The Viva Mayr’s newest property, Viva Altaussee, is a premiere med spa. (Photo: Viva Altaussee)
Imagine a spa retreat where celebrities like Elizabeth Hurley, the Duchess of York, and Uma Thurman are regulars. Sounds like it would be gauzy, relaxing and frou-frou, right?
That’s not quite the case at Austria’s Viva Mayr, the world’s premiere med spa, where it’s more about dawn wake-ups, IV vitamin infusions, rigorous exercise, colonics, and a daily bitter salt-water drink to make you go.
The spa — and its new sister property Viva Altaussee — operate on the Modern Mayr Medicine principle of detoxing, which involves optimizing digestion to clear skin, get rid of illness, and even address fertility issues and diabetes. (Bonus: you’re guaranteed to lose weight, thanks to strict diets tailored to each guest.) I visited Altaussee for a week to see if I could survive the world’s toughest spa. Here’s my story.
I arrive and go straight to dinner since the dining room closes at 6:30 to allow time for digestion before bed. When my dinner arrives, I’m ready to eat my napkin. A cup of broth and a piece of hard spelt bread are placed in front of me…and that’s it.
After dinner, I attend a lecture by Dr. Sepp Fegerl, who explains the principles of the Mayr Cure. The hard bread encourages chewing every bite forty times. (Remember your grandmother telling you to slow down and chew properly? Exactly.) No water half an hour before or an hour after meals and you eat your bigger meals earlier in the day. So, salads for dinner? Forget it. Nothing raw after 4pm.The dining room at Viva Altaussee. (Photo: Viva Altaussee)
Days begin early at Viva: I rise at 7 A.M. and drink the salt-water concoction from the lake outside. (Altaussee is the site of Austria’s most famous salt mines.) This means frequen trips to the bathroom — all day long.
People schlep around in their white robes and slippers. Everybody has a glazed look in their eyes. It feels like the world’s fanciest loony bin.
I have an initial appointment with Dr. Ingrid Eysn to discuss my goals. While explaining how stressed I am — I ’m dealing with a looming book deadline, family issues, and Twitter trolls because of my participation in a reality show — I start crying. Dr. Korak hands me a tissue and tells me de-stressing will be the goal. She prescribes vitamins, orders me off Twitter, and arranges an IV drip.
The caffeine-withdrawal headaches begin.
I meet again with Dr. Eysn for an abdominal massage to help digestion. We also do a food-intolerances test. (Verdict: none.) When I confess I haven’t stayed off Twitter, she gently scolds me before sending me for a fifty-minute massage. While floating away next to a floor-to-ceiling window overlooking the Alps, I almost forget the hunger rumblings in my tummy. Almost.
Meals at Viva are spartan, but they’re delicious, fresh, and beautifully prepared. My lunch sounds boring — cooked vegetables — but the presentation and taste are Michelin-level. However, dinner is more broth and bread. It occurs to me that I’m drinking a cup of flavored water and I almost lose it.
Before bed, I find a movie ticket stub in my pocket, and I’m yanked out of my Austrian-reverie. I would give my right arm for Sour Patch Kids and a bag of popcorn.
The headache has worsened.A room at the Viva Altaussee. (Photo: Vivia Altaussee)
Things are turning around. My headache has disappeared. I feel lighter and I only check Twitter once.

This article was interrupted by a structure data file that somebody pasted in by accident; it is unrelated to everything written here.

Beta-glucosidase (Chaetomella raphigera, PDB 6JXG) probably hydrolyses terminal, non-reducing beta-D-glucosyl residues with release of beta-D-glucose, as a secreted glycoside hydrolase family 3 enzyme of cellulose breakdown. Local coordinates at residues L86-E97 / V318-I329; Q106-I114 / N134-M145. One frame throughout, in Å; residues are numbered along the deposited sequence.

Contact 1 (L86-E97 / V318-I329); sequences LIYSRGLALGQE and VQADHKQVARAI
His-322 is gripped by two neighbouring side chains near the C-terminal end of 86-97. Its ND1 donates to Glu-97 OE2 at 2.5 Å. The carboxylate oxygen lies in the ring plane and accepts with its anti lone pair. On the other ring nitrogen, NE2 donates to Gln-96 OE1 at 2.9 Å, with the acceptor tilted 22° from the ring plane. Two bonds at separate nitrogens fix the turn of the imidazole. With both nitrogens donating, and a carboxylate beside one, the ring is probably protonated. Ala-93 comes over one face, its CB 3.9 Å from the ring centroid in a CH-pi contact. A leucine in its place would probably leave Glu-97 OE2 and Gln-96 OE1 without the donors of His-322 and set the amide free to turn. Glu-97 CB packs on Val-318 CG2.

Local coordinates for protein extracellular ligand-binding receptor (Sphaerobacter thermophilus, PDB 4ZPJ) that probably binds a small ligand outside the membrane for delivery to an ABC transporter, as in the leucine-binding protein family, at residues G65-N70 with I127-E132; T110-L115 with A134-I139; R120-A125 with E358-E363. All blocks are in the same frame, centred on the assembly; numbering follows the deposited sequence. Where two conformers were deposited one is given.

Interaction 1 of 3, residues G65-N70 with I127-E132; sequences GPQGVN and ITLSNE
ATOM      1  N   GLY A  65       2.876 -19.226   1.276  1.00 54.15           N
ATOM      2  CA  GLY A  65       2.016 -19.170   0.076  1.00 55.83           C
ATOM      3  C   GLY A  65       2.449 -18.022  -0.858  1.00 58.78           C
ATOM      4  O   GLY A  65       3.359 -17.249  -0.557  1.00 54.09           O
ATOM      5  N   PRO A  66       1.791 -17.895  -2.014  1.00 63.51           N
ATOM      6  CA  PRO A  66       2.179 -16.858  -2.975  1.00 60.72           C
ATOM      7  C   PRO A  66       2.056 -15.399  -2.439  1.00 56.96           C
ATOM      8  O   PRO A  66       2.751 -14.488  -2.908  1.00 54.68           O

During my daily check-in with Dr. Eysn, she offers a heartier diet, but I resist. I don’t want to disrupt the cure.
I return to my room, take a bath, and feel invigorated. I sing One Direction to my reflection. I put on real clothes. I stare into the mirror at my reappearing abs and shimmy with happiness.
During my abdominal exam, Dr. Eysn says my small intestine is shrinking. This is, apparently, a good thing.
Next up, a workout in an electric wetsuit. I feel like a cross between Tom Cruise in Mission: Impossible and a scuba diver. Electrodes are attached to my wetsuit and my instructor turns up the electricity while I jolt and shake while doing squats. He keeps asking if I’m sure I don’t want the electricity higher. I decline.
I sleep ten solid hours and feel like a million bucks.Inside Viva Altaussee. (Photo: Viva Altaussee)
It’s the last day and three people tell me I look like I’ve lost weight.
I hike through the forest behind Viva Altaussee, feeling energized and grateful. I’m sad to leave but am very excited to rejoin the “real” world.
To help re-acclimate, Viva gives guests a lunch bag for the plane home. I stick with the diet as far as London, but on my ten-hour Air New Zealand flight from Heathrow to LA, my willpower collapses.
I have not one but two glasses of sauvignon blanc! I eat salad with my dinner! I eat a donut! I have coffee! The Viva diet works in the spa world, but in the real one? It’s all but impossible.
Still, my benefits — however fleeting — were real: five pounds lost, caffeine addiction (briefly) overcome, and stress levels reduced.
Yes, it was the weirdest spa getaway ever, but I can’t wait to return. Here are four ways you can apply the Mayr Cure principles at home:
1. Chew each bite forty times. You’ll eat more slowly, get fuller faster, and digest better. If you follow only one Viva principle, this is the key.
2. Eat your biggest meal early in the day. The Viva mantra is, “Breakfast like a King, dinner like a pauper.”
3. Water impedes digestion, so no water half an hour before meals, during meals, or up to an hour following. (Weirdly, one glass of wine with dinner is okay. Sign me up!)
4. No raw food after 4 pm. Never have salad for dinner.
5. Eat dinner at least four hours before bed. Learn to love early bird specials.